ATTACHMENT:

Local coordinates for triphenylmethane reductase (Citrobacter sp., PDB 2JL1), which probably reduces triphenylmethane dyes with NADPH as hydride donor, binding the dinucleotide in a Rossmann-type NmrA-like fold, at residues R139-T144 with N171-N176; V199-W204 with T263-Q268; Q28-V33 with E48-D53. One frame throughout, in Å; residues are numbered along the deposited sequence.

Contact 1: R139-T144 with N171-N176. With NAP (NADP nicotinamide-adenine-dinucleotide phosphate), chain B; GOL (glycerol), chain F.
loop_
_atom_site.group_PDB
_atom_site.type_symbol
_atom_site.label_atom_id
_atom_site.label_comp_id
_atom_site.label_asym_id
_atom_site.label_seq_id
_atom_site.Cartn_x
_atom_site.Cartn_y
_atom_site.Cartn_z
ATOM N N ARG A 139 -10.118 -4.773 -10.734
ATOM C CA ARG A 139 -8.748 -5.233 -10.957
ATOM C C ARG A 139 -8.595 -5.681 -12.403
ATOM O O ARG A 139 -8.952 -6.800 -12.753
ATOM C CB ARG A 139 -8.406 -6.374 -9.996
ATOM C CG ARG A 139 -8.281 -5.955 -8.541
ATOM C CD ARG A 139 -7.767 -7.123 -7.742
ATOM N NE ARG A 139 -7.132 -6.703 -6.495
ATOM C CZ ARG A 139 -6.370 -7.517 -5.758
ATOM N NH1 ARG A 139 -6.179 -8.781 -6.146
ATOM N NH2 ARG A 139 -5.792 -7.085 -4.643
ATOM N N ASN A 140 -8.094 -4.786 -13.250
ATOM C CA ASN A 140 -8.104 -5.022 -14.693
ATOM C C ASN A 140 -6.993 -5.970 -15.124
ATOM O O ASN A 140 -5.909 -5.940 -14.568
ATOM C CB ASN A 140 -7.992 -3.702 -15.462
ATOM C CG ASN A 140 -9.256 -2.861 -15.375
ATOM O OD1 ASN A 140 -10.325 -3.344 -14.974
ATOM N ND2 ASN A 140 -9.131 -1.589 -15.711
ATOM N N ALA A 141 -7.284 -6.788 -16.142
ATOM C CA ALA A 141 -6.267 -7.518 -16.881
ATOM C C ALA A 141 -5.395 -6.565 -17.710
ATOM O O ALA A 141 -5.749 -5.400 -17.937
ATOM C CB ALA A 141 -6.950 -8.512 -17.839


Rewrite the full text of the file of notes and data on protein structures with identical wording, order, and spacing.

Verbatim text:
Local coordinates for triphenylmethane reductase (Citrobacter sp., PDB 2JL1), which probably reduces triphenylmethane dyes with NADPH as hydride donor, binding the dinucleotide in a Rossmann-type NmrA-like fold, at residues R139-T144 with N171-N176; V199-W204 with T263-Q268; Q28-V33 with E48-D53. One frame throughout, in Å; residues are numbered along the deposited sequence.

Contact 1: R139-T144 with N171-N176. With NAP (NADP nicotinamide-adenine-dinucleotide phosphate), chain B; GOL (glycerol), chain F.
loop_
_atom_site.group_PDB
_atom_site.type_symbol
_atom_site.label_atom_id
_atom_site.label_comp_id
_atom_site.label_asym_id
_atom_site.label_seq_id
_atom_site.Cartn_x
_atom_site.Cartn_y
_atom_site.Cartn_z
ATOM N N ARG A 139 -10.118 -4.773 -10.734
ATOM C CA ARG A 139 -8.748 -5.233 -10.957
ATOM C C ARG A 139 -8.595 -5.681 -12.403
ATOM O O ARG A 139 -8.952 -6.800 -12.753
ATOM C CB ARG A 139 -8.406 -6.374 -9.996
ATOM C CG ARG A 139 -8.281 -5.955 -8.541
ATOM C CD ARG A 139 -7.767 -7.123 -7.742
ATOM N NE ARG A 139 -7.132 -6.703 -6.495
ATOM C CZ ARG A 139 -6.370 -7.517 -5.758
ATOM N NH1 ARG A 139 -6.179 -8.781 -6.146
ATOM N NH2 ARG A 139 -5.792 -7.085 -4.643
ATOM N N ASN A 140 -8.094 -4.786 -13.250
ATOM C CA ASN A 140 -8.104 -5.022 -14.693
ATOM C C ASN A 140 -6.993 -5.970 -15.124
ATOM O O ASN A 140 -5.909 -5.940 -14.568
ATOM C CB ASN A 140 -7.992 -3.702 -15.462
ATOM C CG ASN A 140 -9.256 -2.861 -15.375
ATOM O OD1 ASN A 140 -10.325 -3.344 -14.974
ATOM N ND2 ASN A 140 -9.131 -1.589 -15.711
ATOM N N ALA A 141 -7.284 -6.788 -16.142
ATOM C CA ALA A 141 -6.267 -7.518 -16.881
ATOM C C ALA A 141 -5.395 -6.565 -17.710
ATOM O O ALA A 141 -5.749 -5.400 -17.937
ATOM C CB ALA A 141 -6.950 -8.512 -17.839